MANAMA (Reuters) - Bahrain’s king declared martial law on Tuesday as his government struggled to quell an uprising by the island’s Shi’ite Muslim majority that has drawn in troops from fellow Sunni-ruled neighbor Saudi Arabia.
An uneasy calm fell on Bahrain overnight, and a defense ministry statement suggested action against protesters camped out for weeks at Pearl roundabout could be swift. Forces may impose curfews, disperse gatherings and evacuate areas, it said.
The three-month state of emergency hands power to Bahrain’s security forces, which are dominated by the Sunni Muslim elite.
Clashes left three dead. A hospital source said two men, one Bahraini and the other Bangladeshi, were killed in clashes in the Shi’ite area of Sitra and more than 200 people were wounded in various incidents.
State television said a Bahraini policeman was also killed, denying media reports that a Saudi soldier had been shot dead.
Over 60 percent of Bahrainis are Shi’ites who complain of discrimination at the hands of the Sunni royal family. Calls for the overthrow of the monarchy have alarmed the Sunni minority, which fears that unrest could serve non-Arab Shi’ite power Iran.
The United States, a close ally of both Bahrain and Saudi Arabia, said it was concerned about reports of growing sectarianism in the country, home to the U.S. Navy’s Fifth Fleet. It dispatched Assistant Secretary of State Jeff Feltman to Bahrain to push for dialogue to resolve the crisis.
Speaking in Cairo, U.S. Secretary of State Hilary Clinton said she had told her Saudi counterpart to promote talks to resolve the situation.
“In order for the situation to return to normal we have to establish order and security and ... stop the violations which have spread disturbances among the people of our dear country,” said Interior Minister Sheikh Rashed al-Khalifa.
Bahraini state media have said Shi’ite opposition activists, who complain the state has been naturalizing Sunni foreigners to tip the sectarian balance, are targeting foreigners.
The opposition says the security forces are full of naturalized foreigners willing to use force against protesters.
On Monday, more than 1,000 Saudi troops rolled into the kingdom at the request of Bahrain’s Sunni rulers. The United Arab Emirates has sent 500 policemen and Qatar said it would also send police.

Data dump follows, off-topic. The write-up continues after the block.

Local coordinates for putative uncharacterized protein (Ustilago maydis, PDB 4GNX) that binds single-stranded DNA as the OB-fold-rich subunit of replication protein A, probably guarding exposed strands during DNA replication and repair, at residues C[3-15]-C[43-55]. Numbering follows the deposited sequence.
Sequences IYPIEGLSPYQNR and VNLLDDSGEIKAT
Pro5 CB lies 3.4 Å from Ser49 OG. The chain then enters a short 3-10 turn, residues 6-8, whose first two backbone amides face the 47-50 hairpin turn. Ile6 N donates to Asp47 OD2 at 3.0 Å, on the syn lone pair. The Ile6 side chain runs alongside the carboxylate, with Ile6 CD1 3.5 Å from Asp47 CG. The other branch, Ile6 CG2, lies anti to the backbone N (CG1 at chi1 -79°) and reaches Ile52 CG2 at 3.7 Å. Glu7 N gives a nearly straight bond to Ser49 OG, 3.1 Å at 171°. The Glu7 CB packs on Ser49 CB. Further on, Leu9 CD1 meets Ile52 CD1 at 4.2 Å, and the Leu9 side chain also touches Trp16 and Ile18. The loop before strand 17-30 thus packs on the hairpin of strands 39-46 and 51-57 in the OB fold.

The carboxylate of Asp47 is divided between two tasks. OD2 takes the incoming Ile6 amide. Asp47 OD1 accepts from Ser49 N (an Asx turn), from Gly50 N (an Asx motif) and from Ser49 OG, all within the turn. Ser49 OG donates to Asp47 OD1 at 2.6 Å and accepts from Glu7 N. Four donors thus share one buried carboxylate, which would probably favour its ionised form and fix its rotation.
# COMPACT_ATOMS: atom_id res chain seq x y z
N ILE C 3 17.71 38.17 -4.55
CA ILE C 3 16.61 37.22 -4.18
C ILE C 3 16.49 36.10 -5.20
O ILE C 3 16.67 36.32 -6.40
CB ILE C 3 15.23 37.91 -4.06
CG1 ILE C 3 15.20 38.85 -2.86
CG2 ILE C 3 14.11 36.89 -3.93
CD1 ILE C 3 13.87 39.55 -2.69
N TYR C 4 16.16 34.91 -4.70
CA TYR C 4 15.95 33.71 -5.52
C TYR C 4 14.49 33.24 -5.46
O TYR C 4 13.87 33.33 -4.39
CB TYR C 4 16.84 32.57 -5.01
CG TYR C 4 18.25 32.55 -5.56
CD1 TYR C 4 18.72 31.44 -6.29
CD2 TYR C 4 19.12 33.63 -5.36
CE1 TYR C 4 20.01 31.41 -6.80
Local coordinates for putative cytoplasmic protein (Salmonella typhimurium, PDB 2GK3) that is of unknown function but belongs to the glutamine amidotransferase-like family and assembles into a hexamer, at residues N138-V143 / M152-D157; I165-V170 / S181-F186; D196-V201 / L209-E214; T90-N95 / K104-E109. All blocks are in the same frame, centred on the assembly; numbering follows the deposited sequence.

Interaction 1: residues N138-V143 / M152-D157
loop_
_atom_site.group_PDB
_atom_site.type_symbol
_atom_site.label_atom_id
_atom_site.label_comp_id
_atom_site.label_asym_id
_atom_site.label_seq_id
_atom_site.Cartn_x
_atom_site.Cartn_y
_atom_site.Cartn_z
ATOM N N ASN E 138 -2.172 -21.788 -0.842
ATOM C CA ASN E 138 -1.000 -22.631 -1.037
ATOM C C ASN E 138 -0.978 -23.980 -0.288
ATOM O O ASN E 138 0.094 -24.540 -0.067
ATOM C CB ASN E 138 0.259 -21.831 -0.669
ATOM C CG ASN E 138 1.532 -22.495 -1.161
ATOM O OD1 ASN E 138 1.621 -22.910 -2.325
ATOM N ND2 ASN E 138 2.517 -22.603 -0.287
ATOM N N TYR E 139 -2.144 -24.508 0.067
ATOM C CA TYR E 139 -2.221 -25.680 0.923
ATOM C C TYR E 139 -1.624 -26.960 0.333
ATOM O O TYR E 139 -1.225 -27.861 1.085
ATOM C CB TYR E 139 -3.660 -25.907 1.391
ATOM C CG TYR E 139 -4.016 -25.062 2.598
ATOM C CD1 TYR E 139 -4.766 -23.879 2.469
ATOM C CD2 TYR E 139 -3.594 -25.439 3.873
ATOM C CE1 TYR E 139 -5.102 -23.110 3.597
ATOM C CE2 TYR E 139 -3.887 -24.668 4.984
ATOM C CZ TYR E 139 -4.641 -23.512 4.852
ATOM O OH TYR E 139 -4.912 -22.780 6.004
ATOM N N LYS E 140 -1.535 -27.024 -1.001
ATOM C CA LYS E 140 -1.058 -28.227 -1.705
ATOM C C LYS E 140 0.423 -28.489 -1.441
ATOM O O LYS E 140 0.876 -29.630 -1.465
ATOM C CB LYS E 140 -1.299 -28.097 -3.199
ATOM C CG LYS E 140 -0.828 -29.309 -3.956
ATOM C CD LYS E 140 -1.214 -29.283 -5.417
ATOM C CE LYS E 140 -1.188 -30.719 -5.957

Thousands of Bahrainis marched on the Saudi embassy in Manama on Tuesday to protest against the intervention.
“People are angry, we want this occupation to end. We don’t want anybody to help the al-Khalifa or us,” said a protester who gave his name as Salman, referring to the ruling family.
Analysts said the troop movement showed concern in Saudi Arabia that any concessions in Bahrain could inspire the kingdom’s own Shi’ite minority.
Iran, which sits across the Gulf from Bahrain, criticized the decision to send in Saudi troops.
“The presence of foreign forces and interference in Bahrain’s internal affairs is unacceptable and will further complicate the issue,” Foreign Ministry spokesman Ramin Mehmanparast said at his weekly news conference in Tehran.
A Bahraini foreign ministry official called the remarks “blatant interference in Bahrain’s internal affairs,” the state news agency BNA said, adding that Manama had recalled its ambassador to Iran for consultations.
Bahrain has been gripped by its worst unrest since the 1990s after protesters took to the streets last month, inspired by uprisings that toppled the leaders of Egypt and Tunisia.
Unlike those countries, where the mainly Sunni populations united against the regime, Bahrain is split along sectarian lines, raising the risk of a slide into civil conflict.
Violent clashes between youths wielding clubs, knives and rocks have become daily occurrences, forcing Bahrain University and many schools to close in order to avoid further trouble.
The United Nations and Britain echoed the U.S. call for restraint and the Group of Eight powers expressed concern, though analysts said the escalation showed the limits of U.S. influence when security was threatened.
Amnesty International urged Bahrain and Saudi Arabia to restrain their forces after witnesses said protesters were shot.
The disturbances are a major blow to the economy in Bahrain, whose oil reserves dwindling. Shops and offices were closed on Tuesday and the streets were deserted.
Fitch cut Bahrain’s credit ratings by two notches to BBB from A-minus and said more downgrades were possible in the short term as political risk soared in the country.
The largest Shi’ite opposition group, Wefaq, condemned the imposition of martial law and urged international intervention.
In a sign security could deteriorate, Washington advised against travel to Bahrain due to a breakdown in law and order. Britain also advised against travel to Bahrain and said people without a pressing reason to remain should leave.
Armed youths attacked the printing press of Bahrain’s only opposition newspaper Al Wasat overnight, in an effort to stop its publication. Metal barricades and piles of rocks blocked the main road to the financial district and most shops were shut.
Residents have placed skips and pieces of metal on the road, to prevent strangers from entering their neighborhoods. Young men carrying sticks guarded the entrances to their areas.
“We are staying peacefully,” said Ali Mansoor at Pearl square. “Our problem is not with Saudi Arabia, it is with the government.”
(Reporting by Robin Pomeroy in Iran, Firouz Sedarat in Dubai, Walter Brandimarte in New York and Stephanie Nebehay in Geneva)
Editing by Ralph Boulton and Louise Ireland